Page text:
Again, I don't mean to be wishy-washy, but this is just his 3rd year as head coach and the answer isn't clear to me at this time.

5) What was the reaction within the Pittsburgh community to a) the defections of the VaTech, BC, and Miami, and b) the addition of the four CUSA institutions?

PSB: Got a couple of hours?

Lots of anger. Plenty at the ACC. Also, though, a lot of it actually at the Big East for letting it happen, i.e., not doing the hard step of splitting the conference a few years back between football schools and basketball only schools. There's a sense of inevitability to that considering the interests and money are so different between the two types of programs.

Miami was never liked, because, well, they are Miami. Still, I don't sense the real hostility to them that there is to BC and VT. Those two schools looked worse. VT because they were originally left out of the ACC expansion and led the charge to preserve the BE and talked nobly about it, then when political pressure in Virginia forced the ACC extend an offer they jumped at it like a crack-whore.

BC was even worse because they were out, in then out of the BE. Oscillating between naked self-interest and high-minded statements.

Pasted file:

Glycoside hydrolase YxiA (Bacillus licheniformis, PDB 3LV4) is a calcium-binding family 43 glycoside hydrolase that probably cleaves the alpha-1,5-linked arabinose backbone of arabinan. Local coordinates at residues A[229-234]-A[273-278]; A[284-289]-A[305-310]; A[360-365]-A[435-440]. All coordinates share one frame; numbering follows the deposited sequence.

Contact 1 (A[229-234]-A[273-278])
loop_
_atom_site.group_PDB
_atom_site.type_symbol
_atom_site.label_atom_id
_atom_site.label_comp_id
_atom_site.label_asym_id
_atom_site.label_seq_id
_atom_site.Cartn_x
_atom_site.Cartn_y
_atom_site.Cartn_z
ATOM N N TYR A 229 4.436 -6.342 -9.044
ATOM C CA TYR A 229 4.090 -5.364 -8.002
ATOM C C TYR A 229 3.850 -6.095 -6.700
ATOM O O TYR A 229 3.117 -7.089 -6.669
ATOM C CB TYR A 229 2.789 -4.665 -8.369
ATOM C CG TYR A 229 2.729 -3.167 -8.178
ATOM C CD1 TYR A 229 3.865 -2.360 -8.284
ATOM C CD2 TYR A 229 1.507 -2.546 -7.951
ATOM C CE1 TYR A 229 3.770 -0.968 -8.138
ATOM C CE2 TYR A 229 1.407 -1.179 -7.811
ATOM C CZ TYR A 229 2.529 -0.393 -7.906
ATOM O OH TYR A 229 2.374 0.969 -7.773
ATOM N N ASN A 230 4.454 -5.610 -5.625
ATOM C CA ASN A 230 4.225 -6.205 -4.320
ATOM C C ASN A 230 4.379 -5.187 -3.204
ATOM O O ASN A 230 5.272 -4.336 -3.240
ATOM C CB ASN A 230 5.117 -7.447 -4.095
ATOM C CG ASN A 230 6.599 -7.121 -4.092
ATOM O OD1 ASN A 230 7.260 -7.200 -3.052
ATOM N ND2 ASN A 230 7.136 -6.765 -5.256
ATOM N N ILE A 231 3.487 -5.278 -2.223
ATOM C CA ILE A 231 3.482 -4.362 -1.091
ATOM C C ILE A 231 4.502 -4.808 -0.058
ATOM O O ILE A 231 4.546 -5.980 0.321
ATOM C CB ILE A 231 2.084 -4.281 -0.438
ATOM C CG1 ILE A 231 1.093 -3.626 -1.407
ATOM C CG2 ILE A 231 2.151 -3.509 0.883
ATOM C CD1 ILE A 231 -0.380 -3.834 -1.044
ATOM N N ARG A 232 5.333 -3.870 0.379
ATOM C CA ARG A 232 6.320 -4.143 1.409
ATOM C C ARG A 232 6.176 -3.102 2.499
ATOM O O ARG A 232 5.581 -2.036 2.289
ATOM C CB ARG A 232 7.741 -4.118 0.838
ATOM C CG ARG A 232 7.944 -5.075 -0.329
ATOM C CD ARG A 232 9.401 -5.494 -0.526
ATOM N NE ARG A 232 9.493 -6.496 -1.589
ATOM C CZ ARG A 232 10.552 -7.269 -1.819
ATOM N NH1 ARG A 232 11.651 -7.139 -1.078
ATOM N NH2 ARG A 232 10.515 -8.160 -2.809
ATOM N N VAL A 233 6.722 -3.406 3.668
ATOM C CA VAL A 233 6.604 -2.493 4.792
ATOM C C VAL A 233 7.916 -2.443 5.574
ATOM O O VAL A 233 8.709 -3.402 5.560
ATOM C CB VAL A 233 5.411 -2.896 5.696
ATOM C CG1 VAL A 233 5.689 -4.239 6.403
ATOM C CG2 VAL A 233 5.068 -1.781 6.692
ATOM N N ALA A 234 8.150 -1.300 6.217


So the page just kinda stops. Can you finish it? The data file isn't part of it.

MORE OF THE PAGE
As for the new kids. Don't take this the wrong way, but there is a strong belief that this is a stop-gap measure to give the conference time to regroup and strengthen both sides. That the present configuration can't last, and that the BE will finally split around 2010 (when the agreement to stay in this form ends). At that time the football schools will go their own way as will the basketball schools.

So, for Marquette and DePaul, I would compare it to a buddy's new girlfriend, who you know he'll eventually dump, because he always does. So you treat them nice enough, but almost at a distance because there's no real point in getting to actually know them. (Okay, the analogy kind of sucks, but you get the idea.)

6) When did you realize that this team would be able to successfully compete in the Big East this year, despite such a young roster?

PSB: The South Carolina and Wisconsin games at the end of the non-con clinched it. Those were supposed to be the stumble/tough games. Pitt won them, and saw the young players make key contributions. Sam Young was the reason Pitt won at South Carolina and in the Wisconsin game all three freshmen made big contributions to lead the win. When you see the underclass lead the way against the good competition, it is exciting.

Earlier, though, the 37-point blasting Pitt put on Auburn. That opened eyes because both teams were supposed to be rebuilding. To have Pitt absolutely dismantle an SEC team, even one that was down, was stunning and started raising expectations.

Thanks for your time today, Chas.